Thursday, April 05, 2007

"You can't handle the kernel!"

So, one point of contention (amongst many others) that came up in the course of a conversation with Sam Ramji, who heads Microsoft's Open Source Labs, regarded the usefulness of access to the code. As Ramji put it, "You want the kernel? You can't handle the kernel!". I've heard this one before, and its fairly simple to express. Don't hype access to the code when most users (insert your favored percentage here), simply can't code, or even if they didn't wouldn't want to inspect the code, and even if they did, wouldn't be competent enough to understand it, and even less competent to fix it. Fair enough. But what substantive point about free software follows from this, and does it lessen the normative weight of the request made in the Free Software Definition? I don't think so. Note that access to the code is a precondition for two out of the four freedoms (freedom 1: to study the code and adapt it to your needs, and freedom 2: the freedom to modify the code and release improvements). Now, note that the competence argument that is being deployed here simply says "you can't use the freedom to study the code and adapt it to your needs, because you aren't competent enough to - and concomitantly, access to the code also means nothing if you aren't able to modify the code". But again, the access to the code is merely a precondition to these freedoms; nowhere is the claim being made that access to the code is sufficient for code study and improvements. Those latter activities will only follow upon inspection and modification of the code by competent programmers, and here is where the crucial point lies (pardon me if its obvious to you): with code available to me, I am free to take my ignorance elsewhere (including presumably to the original programmers) and to ask more competent folks to help me. What access to the code most importantly secures for me is the freedom to pick and choose (within some reasonable bounds) who fixes my code and when.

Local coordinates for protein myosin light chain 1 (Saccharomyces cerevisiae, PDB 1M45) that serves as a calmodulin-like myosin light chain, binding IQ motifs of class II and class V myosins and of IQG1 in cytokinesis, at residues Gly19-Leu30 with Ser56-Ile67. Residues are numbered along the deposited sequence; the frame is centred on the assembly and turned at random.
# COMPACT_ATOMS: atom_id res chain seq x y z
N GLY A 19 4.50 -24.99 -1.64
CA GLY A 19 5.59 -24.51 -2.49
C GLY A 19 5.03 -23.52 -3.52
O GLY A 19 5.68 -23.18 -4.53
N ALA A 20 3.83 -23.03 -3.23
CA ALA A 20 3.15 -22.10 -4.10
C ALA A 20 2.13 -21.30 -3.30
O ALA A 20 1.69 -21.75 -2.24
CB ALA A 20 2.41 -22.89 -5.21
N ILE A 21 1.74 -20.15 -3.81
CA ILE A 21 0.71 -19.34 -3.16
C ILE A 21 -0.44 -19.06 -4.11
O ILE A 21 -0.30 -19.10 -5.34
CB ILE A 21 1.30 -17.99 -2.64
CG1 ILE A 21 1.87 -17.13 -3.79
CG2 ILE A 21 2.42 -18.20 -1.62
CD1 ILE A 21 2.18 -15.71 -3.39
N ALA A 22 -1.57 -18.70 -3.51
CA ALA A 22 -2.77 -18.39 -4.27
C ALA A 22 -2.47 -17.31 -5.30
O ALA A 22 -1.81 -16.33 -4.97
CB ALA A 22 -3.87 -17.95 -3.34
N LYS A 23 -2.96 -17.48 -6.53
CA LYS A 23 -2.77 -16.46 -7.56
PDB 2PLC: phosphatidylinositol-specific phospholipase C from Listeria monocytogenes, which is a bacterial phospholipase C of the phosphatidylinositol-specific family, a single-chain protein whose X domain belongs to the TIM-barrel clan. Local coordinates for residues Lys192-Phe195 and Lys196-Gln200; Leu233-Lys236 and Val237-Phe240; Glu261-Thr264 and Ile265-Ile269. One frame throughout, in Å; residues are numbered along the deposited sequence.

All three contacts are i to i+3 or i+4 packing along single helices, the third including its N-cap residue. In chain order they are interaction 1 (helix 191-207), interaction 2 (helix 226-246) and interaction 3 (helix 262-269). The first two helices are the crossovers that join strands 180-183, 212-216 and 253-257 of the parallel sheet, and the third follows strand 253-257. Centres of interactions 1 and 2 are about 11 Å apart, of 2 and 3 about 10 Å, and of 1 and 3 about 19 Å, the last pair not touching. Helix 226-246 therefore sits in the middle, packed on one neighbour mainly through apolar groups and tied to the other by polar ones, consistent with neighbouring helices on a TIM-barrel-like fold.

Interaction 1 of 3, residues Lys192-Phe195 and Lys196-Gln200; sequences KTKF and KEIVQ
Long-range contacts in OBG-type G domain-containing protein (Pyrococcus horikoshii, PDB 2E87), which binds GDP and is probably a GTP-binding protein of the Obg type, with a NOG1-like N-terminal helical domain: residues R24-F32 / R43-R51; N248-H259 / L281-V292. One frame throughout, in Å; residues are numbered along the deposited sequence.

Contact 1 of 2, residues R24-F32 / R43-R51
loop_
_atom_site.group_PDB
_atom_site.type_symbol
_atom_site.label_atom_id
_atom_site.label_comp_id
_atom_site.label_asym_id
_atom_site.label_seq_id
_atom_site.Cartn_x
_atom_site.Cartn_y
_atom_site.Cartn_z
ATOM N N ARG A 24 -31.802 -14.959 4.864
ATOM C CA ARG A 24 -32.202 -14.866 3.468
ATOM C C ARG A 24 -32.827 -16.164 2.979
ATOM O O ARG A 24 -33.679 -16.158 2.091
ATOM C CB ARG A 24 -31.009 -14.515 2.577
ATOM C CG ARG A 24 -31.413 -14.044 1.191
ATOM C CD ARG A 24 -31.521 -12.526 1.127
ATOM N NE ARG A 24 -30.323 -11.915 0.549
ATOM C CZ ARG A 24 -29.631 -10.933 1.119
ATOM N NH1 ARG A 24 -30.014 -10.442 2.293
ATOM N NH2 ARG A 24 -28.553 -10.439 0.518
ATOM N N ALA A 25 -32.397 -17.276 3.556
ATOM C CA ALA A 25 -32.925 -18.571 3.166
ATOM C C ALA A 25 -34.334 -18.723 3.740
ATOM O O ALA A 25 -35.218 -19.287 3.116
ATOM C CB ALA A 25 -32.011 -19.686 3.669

As I indicated in my interview at the Open Source Labs, there is a free market out there in the free software world. Its a free market for programmers, able to bid on coding jobs with their eligibility determined by their portfolios (or some other demonstration of excellence).


Blogger greebo said...

Some good points Samir. It was certainly an interesting few days, and it was great to meet you.


PS - I've moderated your comment on my blog :)

7:51 PM  

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